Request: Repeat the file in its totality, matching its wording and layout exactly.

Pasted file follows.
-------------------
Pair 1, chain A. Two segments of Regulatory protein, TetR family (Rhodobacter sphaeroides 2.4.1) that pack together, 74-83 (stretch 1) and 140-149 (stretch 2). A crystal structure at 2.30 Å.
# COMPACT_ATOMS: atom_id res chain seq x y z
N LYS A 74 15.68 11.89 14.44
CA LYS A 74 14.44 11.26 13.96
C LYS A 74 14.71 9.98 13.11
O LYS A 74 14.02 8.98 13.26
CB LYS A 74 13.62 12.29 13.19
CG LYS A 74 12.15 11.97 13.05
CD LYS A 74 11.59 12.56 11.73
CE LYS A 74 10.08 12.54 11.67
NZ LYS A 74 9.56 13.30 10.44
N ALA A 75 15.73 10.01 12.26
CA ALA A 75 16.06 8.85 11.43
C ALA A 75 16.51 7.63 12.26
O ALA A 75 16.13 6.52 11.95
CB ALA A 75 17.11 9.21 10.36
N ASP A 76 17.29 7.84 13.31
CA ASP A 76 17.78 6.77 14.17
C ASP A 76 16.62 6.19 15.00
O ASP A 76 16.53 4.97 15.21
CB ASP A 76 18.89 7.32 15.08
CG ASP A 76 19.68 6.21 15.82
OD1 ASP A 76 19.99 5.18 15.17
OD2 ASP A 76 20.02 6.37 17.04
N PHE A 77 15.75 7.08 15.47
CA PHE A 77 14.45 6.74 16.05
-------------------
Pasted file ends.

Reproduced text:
Pair 1, chain A. Two segments of Regulatory protein, TetR family (Rhodobacter sphaeroides 2.4.1) that pack together, 74-83 (stretch 1) and 140-149 (stretch 2). A crystal structure at 2.30 Å.
# COMPACT_ATOMS: atom_id res chain seq x y z
N LYS A 74 15.68 11.89 14.44
CA LYS A 74 14.44 11.26 13.96
C LYS A 74 14.71 9.98 13.11
O LYS A 74 14.02 8.98 13.26
CB LYS A 74 13.62 12.29 13.19
CG LYS A 74 12.15 11.97 13.05
CD LYS A 74 11.59 12.56 11.73
CE LYS A 74 10.08 12.54 11.67
NZ LYS A 74 9.56 13.30 10.44
N ALA A 75 15.73 10.01 12.26
CA ALA A 75 16.06 8.85 11.43
C ALA A 75 16.51 7.63 12.26
O ALA A 75 16.13 6.52 11.95
CB ALA A 75 17.11 9.21 10.36
N ASP A 76 17.29 7.84 13.31
CA ASP A 76 17.78 6.77 14.17
C ASP A 76 16.62 6.19 15.00
O ASP A 76 16.53 4.97 15.21
CB ASP A 76 18.89 7.32 15.08
CG ASP A 76 19.68 6.21 15.82
OD1 ASP A 76 19.99 5.18 15.17
OD2 ASP A 76 20.02 6.37 17.04
N PHE A 77 15.75 7.08 15.47
CA PHE A 77 14.45 6.74 16.05